Friday, August 1, 2014

A Story from My Childhood

My younger sister and I kind of lived our early life as a pair.  I was the elder (wiser) sister and she was the taller one.  Hence, everyone outside of our family either confused us or thought we were twins.

Every Christmas, she and I would get matching gifts from Santa in our stockings.  I'm sure it's a simple enough gesture to give two girls who spend most of their time together the same thing but different colors of that thing but somehow it always turned into a huge moral dilemma for us.  Or well, me.  I think my sister was just kind enough to go along with it.

The dilemma was this.  Often, I liked the gift my sister would get better - I either liked the color or the design - and would beg her to switch.  My sister, ever obliging (I don't think I ever forced her to switch) would exchange items with me and we'd happily cling to our new toys.  Then, the guilt would start to slip in - But Santa gave me the other one!  He probably specifically chose that color and design because he thought I'd like it!  I can't disappoint him and let him think that I'm ungrateful for the gift.  I'd look at the original gift and give my sister a look, "I feel bad for switching.  Maybe we should switch back."  She'd oblige me once again and switch back.  And then, the selfish part of me would jump in again and I'd switch back.  By the end of Christmas day, I would have no idea whose was whose.  Which was probably just fine, since we shared so many things anyway.

One year, for Christmas, my grandparents gave my sister and I identical huge stuffed Fievel dolls and I adored them.  (Fievel is my spirit animal)  Our parents decided to avoid the confusion of the toys by putting our initials on the tags.  As we sat in the den of our grandparents, I hugged my Fievel tight and decided to explore whether his big hat could come off.  In the process, I found that under the hat, on the top of the Fievel head, there was a rip in the seam and some stuffing was coming out.  I didn't want a faulty Fievel doll!.  Quickly, I called out, "Hey, let's switch Fievels!" My sister gave me a huge smile and reached to hand me her Fievel.  "Sure!"  But my parents protested, "We already put your sister's name on the tag."  My conscience started to tug at me, "I guess that's ok.  You know the real reason why I wanted to switch?  My Fievel has a split seam on his head and his stuffing is coming out."  My sister shrugged, "I would still switch with you."  I told it was ok and my parents laughed.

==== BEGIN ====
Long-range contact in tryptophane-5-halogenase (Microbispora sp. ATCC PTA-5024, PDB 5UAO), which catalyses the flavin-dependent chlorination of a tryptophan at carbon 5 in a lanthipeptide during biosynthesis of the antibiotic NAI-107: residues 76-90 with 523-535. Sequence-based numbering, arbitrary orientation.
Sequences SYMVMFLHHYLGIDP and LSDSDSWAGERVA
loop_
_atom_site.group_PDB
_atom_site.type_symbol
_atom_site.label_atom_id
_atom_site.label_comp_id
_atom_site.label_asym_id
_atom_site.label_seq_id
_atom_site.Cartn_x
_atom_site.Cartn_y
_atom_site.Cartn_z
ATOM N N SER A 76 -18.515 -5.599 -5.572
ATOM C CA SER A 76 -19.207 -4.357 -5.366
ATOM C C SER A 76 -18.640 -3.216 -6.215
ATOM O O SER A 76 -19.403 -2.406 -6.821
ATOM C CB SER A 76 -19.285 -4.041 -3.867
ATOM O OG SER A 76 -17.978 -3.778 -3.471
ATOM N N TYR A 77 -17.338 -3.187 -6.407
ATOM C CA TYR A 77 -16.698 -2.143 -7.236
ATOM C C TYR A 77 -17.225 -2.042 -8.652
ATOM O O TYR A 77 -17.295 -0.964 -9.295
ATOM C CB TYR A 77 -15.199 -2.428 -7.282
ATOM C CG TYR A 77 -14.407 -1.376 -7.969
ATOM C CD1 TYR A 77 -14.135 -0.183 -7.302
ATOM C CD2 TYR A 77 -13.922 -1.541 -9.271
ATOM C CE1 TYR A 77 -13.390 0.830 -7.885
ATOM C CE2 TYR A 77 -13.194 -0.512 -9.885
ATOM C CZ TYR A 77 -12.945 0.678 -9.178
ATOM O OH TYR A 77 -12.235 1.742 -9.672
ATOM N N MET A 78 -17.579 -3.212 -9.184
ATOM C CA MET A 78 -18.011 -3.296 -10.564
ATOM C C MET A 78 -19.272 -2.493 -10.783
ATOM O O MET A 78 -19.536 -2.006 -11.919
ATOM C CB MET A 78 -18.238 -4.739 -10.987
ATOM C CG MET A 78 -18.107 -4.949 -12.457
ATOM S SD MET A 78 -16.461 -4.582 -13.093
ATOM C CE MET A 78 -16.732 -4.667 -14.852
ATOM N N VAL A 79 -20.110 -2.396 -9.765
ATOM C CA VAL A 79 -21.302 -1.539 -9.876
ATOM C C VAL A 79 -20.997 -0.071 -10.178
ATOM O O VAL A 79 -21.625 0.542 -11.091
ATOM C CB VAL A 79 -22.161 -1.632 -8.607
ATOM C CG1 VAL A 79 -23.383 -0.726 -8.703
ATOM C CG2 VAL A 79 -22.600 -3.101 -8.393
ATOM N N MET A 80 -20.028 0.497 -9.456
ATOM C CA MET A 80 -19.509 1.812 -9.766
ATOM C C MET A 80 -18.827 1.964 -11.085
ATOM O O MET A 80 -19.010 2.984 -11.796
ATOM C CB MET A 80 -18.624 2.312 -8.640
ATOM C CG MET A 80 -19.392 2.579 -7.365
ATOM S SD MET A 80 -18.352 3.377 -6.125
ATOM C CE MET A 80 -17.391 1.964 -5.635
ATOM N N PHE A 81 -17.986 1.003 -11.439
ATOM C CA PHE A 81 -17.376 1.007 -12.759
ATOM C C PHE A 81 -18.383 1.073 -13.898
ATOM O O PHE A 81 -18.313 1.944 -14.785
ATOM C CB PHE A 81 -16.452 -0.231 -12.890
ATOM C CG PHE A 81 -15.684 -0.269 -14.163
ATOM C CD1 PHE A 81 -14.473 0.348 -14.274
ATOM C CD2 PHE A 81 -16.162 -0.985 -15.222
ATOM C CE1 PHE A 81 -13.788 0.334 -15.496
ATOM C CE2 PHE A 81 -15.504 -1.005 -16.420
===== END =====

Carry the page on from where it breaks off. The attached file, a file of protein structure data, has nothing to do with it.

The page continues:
Retelling this story, I'm realizing a few things.  (1) My sister was far too kind to me.  (2) I have an overactive conscience so I'm guessing I never really took too much advantage of her kindness.  (3) That Fievel doll was awesome, despite his imperfections.  

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